The Alliance’s Energy 2030 On the Road campaign has just made its next stop in the “city by the bay”, bringing efforts to double energy productivity by 2030 to the community of San Francisco. The half-day event, sponsored by Pacific Gas and Electric Company (PG&E), was organized to foster dialogue between leaders from state and local government, utilities, business, academia and nonprofit organizations regarding ways these stakeholders can help drive energy productivity through modernization and investment, consumer education and work in the public sector.
Boosting global energy productivity can boost GDP and help address climate change.
We can all agree that setting targets is a means to catalyzing action, but there are many metrics and targets to choose from. We believe that countries and their economies can be best-served by setting targets for improving energy productivity. By focusing on increasing GDP produced per unit of energy consumed through the deployment of energy efficiency technologies, countries and businesses alike can contribute to climate goals while enjoying significant economic benefits.
For the past two years, the Alliance has received a grant from the Los Angeles Department of Water and Power (LADWP) to implement the PowerSave Schools program at fifteen of Los Angeles Unified School District’s most energy intensive middle and high schools. The program teaches integrated demand side management concepts, including energy efficiency, demand response and distributed generation to empower students to promote energy conservation. During the two years of the program, Alliance staff have worked closely with students and faculty team leads to create connections between the environmental/financial costs of energy waste and easy, convenient ways to save. The successful program reinforces the idea that students can significantly influence the energy efficiency of schools by creating a culture in which energy conservation is “the new normal”.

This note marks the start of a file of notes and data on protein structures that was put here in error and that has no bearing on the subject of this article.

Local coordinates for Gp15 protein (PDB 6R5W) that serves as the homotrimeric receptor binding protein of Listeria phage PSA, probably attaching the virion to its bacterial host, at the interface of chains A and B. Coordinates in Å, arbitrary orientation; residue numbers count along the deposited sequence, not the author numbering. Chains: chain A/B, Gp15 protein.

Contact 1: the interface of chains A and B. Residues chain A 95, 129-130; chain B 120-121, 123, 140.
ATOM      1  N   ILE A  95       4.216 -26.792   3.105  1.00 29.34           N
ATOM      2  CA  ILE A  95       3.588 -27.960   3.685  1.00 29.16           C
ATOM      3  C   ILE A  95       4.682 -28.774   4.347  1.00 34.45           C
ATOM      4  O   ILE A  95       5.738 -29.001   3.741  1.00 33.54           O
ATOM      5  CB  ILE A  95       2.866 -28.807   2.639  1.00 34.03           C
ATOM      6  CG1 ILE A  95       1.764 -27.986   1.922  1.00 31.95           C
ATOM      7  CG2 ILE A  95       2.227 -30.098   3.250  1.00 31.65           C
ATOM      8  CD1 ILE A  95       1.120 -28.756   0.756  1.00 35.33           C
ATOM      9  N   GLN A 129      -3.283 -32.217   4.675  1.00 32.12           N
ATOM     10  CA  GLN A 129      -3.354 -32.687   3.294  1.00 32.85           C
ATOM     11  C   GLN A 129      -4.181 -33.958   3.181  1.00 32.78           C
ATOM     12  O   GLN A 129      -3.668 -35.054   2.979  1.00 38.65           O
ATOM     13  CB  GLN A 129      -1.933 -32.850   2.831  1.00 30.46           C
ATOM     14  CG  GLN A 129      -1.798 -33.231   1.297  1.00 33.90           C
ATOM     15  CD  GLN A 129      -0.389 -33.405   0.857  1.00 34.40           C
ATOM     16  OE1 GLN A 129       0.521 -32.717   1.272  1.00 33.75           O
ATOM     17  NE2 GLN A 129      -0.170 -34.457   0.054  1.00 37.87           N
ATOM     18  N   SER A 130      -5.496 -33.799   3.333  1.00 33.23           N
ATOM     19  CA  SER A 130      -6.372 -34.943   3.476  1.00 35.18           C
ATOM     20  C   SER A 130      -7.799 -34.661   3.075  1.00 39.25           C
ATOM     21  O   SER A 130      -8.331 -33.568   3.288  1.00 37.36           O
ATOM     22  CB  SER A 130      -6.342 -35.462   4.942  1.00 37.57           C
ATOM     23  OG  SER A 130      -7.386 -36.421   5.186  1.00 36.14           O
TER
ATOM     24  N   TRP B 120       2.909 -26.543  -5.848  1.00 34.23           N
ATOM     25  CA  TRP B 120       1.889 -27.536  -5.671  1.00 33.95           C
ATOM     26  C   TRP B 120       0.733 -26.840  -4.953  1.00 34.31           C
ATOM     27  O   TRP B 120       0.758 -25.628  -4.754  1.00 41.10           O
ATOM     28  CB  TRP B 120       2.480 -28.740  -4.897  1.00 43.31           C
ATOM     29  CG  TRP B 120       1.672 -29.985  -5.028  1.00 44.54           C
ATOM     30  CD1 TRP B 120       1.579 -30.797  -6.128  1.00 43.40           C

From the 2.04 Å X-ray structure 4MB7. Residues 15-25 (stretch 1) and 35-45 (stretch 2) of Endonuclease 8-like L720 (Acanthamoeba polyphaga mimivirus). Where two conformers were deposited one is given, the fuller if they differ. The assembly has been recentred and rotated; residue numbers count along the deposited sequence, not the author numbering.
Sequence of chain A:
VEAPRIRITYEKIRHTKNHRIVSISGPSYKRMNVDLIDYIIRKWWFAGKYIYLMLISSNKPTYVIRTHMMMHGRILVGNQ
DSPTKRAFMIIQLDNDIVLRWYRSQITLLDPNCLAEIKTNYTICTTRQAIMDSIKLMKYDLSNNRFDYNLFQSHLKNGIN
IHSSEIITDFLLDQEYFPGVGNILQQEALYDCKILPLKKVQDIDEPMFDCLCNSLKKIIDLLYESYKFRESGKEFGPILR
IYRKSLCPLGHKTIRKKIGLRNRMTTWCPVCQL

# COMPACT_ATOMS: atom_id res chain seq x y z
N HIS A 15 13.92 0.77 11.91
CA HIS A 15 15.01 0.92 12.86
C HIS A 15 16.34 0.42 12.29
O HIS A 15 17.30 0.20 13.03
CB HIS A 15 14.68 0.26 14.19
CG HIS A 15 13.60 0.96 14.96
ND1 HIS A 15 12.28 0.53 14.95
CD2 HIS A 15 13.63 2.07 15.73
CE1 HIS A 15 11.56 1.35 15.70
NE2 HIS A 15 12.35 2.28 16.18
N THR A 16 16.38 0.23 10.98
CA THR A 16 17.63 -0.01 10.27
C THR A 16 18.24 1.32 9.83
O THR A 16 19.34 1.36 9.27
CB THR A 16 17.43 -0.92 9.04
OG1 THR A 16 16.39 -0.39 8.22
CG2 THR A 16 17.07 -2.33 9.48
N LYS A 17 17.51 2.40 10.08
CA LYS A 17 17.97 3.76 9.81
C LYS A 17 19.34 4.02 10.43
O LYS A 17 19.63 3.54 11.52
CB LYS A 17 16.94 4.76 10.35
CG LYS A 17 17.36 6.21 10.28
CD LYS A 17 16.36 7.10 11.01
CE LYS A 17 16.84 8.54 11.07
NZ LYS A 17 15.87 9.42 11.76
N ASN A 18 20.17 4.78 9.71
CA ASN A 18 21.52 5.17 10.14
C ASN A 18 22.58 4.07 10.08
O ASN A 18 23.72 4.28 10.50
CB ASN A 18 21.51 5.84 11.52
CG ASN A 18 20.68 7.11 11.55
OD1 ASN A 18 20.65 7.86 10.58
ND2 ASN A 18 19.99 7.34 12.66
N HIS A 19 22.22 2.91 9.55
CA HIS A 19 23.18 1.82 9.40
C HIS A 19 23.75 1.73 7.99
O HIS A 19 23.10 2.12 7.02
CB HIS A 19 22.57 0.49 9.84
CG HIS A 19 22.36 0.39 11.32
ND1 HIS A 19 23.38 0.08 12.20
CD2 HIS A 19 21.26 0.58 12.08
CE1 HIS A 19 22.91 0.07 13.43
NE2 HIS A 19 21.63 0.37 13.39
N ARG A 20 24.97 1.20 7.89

Green bonds are becoming increasingly popular as investors focus on energy efficiency and the environment.
As the market for green bonds becomes increasingly attractive for investors, conversations are stirring about what it truly means for a bond to be “green”.